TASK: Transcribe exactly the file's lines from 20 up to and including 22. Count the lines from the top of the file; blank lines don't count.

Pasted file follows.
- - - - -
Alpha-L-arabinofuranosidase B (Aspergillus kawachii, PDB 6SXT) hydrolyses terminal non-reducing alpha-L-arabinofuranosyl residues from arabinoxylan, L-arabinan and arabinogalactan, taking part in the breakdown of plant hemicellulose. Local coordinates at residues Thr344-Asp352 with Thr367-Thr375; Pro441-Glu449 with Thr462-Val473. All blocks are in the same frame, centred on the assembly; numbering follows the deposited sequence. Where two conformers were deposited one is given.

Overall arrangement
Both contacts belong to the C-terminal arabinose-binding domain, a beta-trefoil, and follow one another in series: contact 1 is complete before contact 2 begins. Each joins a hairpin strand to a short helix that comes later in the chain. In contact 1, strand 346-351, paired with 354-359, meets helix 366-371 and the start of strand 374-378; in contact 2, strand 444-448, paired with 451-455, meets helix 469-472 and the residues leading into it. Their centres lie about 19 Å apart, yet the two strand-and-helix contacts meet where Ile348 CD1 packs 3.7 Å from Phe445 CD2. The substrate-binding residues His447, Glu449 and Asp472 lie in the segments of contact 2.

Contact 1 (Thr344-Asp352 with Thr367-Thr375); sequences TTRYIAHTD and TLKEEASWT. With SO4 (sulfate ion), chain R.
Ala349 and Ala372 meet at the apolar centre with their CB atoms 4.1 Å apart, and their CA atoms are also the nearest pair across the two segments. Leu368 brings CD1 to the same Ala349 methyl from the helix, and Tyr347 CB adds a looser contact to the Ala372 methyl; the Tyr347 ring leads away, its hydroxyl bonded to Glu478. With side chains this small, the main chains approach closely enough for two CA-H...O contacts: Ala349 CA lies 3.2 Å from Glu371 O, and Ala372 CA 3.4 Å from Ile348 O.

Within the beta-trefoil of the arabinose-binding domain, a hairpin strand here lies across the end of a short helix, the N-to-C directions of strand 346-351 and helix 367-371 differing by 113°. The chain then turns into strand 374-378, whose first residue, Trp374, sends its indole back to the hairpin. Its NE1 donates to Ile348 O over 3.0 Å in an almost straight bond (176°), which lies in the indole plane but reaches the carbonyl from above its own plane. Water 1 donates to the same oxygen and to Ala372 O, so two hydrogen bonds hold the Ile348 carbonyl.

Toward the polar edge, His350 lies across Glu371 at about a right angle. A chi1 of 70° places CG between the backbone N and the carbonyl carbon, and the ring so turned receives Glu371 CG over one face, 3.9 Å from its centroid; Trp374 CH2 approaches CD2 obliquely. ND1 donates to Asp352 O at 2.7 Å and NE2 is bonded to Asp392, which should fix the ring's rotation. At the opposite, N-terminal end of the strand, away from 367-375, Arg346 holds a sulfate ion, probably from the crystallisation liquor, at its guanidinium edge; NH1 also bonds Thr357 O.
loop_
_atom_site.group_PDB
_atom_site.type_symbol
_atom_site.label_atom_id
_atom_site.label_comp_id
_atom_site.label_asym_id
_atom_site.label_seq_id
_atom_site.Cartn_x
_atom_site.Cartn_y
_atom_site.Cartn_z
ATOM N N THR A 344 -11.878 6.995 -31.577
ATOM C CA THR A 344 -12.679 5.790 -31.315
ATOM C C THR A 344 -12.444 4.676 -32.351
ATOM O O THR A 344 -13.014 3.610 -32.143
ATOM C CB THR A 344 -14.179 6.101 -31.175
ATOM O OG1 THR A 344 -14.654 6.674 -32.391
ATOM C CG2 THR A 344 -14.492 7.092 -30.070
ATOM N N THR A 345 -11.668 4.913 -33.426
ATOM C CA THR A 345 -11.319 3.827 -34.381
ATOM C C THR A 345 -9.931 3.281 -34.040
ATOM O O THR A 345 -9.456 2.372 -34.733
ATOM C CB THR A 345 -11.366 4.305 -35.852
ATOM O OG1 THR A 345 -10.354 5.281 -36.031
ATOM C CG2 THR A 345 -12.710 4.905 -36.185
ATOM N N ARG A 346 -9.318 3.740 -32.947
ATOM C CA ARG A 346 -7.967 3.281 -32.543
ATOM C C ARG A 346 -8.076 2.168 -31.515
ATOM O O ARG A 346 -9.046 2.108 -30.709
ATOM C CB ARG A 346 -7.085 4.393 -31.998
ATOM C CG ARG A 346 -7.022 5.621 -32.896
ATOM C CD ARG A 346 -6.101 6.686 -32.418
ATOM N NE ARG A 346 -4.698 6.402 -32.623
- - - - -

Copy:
ATOM C C THR A 344 -12.444 4.676 -32.351
ATOM O O THR A 344 -13.014 3.610 -32.143
ATOM C CB THR A 344 -14.179 6.101 -31.175